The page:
Albrighton, Clark, and Bannan – Most promising of the lot
Marc Albrighton, according to many, was the bright light in a rather disappointing season. He was given his chance by care-taker manager Kevin MacDonald and Albrighton quickly established himself as the most promising youth product coming out of Villa’s academy in recent times. The right midfielder who scored 5 goals from 20 starts in his debut season is a more traditional winger than Young. Instead of cutting inside, he tends to stick to the touchline and uses his pace to beat the defender. He is also a fantastic crosser and will be looking to provide more assists than the four he provided last season.
Ciaran Clark, who joined Villa’s youth academy at 11, is naturally a central defender, but has been deployed as a left-back and in central midfield. However, he has never looked out of position. Not only is he quick and a good tackler, he has shown a great range of passing too when deployed in midfield. After captaining England at U-18 and U-19 levels, he announced his decision to play for Republic of Ireland last year. He has shown great leadership qualities, and “will be one of the best defenders in the Premier League and in Europe too” according to teammate Carlos Cuellar.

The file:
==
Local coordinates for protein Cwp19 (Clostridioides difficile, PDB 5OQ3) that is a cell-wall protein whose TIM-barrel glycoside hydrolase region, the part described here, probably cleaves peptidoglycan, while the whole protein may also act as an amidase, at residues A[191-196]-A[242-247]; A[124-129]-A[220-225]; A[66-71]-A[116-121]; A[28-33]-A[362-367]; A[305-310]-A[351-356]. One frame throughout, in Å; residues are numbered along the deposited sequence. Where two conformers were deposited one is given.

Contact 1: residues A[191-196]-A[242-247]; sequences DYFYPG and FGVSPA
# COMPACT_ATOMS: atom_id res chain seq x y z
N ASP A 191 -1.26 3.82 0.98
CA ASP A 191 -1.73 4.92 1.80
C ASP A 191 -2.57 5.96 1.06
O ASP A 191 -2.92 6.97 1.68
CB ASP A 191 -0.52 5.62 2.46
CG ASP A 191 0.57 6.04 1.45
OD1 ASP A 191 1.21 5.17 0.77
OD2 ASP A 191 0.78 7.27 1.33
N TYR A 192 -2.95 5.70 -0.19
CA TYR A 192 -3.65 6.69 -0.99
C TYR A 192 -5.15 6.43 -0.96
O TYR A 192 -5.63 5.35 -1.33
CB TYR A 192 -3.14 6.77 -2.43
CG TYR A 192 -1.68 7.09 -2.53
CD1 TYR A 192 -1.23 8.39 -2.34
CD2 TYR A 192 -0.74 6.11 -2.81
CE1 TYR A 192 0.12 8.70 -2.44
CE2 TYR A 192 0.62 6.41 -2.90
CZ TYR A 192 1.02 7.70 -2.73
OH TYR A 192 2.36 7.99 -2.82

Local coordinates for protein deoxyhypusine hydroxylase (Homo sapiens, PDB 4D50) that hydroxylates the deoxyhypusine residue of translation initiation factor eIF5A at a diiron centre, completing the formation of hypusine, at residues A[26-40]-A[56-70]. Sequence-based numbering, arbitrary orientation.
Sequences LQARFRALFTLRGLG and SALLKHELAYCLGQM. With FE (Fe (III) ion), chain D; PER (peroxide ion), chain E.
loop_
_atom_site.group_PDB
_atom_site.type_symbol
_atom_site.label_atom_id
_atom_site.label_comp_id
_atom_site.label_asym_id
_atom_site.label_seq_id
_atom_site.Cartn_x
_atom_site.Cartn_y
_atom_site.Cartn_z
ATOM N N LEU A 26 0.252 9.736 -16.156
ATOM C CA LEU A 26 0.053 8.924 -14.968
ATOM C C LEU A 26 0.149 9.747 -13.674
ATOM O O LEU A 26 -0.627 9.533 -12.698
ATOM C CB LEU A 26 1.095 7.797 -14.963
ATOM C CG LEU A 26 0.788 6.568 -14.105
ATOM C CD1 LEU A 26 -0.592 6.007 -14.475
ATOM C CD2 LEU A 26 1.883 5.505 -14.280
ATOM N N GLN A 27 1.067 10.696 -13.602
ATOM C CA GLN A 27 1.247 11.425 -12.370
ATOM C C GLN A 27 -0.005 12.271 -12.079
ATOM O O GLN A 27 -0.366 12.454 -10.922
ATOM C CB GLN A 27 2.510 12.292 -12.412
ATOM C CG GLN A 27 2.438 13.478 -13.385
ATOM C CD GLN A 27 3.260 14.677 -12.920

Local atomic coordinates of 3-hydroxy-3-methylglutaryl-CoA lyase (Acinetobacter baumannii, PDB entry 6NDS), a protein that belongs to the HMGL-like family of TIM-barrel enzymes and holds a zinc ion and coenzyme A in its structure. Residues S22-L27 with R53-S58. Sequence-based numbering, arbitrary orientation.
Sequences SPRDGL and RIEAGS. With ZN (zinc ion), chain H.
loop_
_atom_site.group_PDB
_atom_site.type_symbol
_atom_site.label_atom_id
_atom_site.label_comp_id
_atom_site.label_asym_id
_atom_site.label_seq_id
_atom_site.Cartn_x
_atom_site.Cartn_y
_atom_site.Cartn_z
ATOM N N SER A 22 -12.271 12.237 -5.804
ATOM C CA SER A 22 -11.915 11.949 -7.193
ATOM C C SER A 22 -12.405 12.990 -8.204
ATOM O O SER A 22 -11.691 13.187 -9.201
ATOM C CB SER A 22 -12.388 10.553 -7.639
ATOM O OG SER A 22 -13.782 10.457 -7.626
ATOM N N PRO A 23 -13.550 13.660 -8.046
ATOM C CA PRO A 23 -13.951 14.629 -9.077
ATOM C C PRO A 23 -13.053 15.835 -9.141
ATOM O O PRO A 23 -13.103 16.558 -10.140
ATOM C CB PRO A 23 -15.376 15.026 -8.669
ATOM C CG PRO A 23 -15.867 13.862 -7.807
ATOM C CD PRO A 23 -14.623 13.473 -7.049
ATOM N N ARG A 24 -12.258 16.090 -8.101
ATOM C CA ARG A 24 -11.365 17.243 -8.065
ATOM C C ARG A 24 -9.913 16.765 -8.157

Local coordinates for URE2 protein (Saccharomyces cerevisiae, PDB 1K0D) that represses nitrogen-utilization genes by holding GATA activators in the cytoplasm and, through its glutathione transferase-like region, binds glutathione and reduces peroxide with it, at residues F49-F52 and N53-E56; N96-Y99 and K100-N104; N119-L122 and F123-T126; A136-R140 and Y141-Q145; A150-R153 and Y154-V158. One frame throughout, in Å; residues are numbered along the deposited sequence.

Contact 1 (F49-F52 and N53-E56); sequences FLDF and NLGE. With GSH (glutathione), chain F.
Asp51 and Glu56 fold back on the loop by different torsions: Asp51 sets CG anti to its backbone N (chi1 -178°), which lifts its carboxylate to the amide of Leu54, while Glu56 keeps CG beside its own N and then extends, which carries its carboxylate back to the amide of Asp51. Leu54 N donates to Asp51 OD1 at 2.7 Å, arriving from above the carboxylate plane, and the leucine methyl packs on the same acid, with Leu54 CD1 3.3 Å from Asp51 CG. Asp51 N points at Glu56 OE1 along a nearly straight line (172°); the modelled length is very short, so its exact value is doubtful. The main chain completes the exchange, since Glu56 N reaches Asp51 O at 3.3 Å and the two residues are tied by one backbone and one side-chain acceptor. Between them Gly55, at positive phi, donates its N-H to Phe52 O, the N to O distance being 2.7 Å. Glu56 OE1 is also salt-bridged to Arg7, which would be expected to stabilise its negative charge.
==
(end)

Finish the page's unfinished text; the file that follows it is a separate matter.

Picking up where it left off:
Barry Bannan announced his arrival on the Villa scene with a goal against Rapid Vienna in the Europa League. The Scot is certainly the most creative of all the midfielders currently at the club. The playmaker was praised for his vision and skill by Houllier and has the ability to find defense-splitting passes. After gaining experience from loan spells at Derby, Blackpool and Leeds, Bannan looks set for a full season at Villa; however, with McLeash choosing to play two defensive central midfielders, it will be interesting to see where and how often he features this season.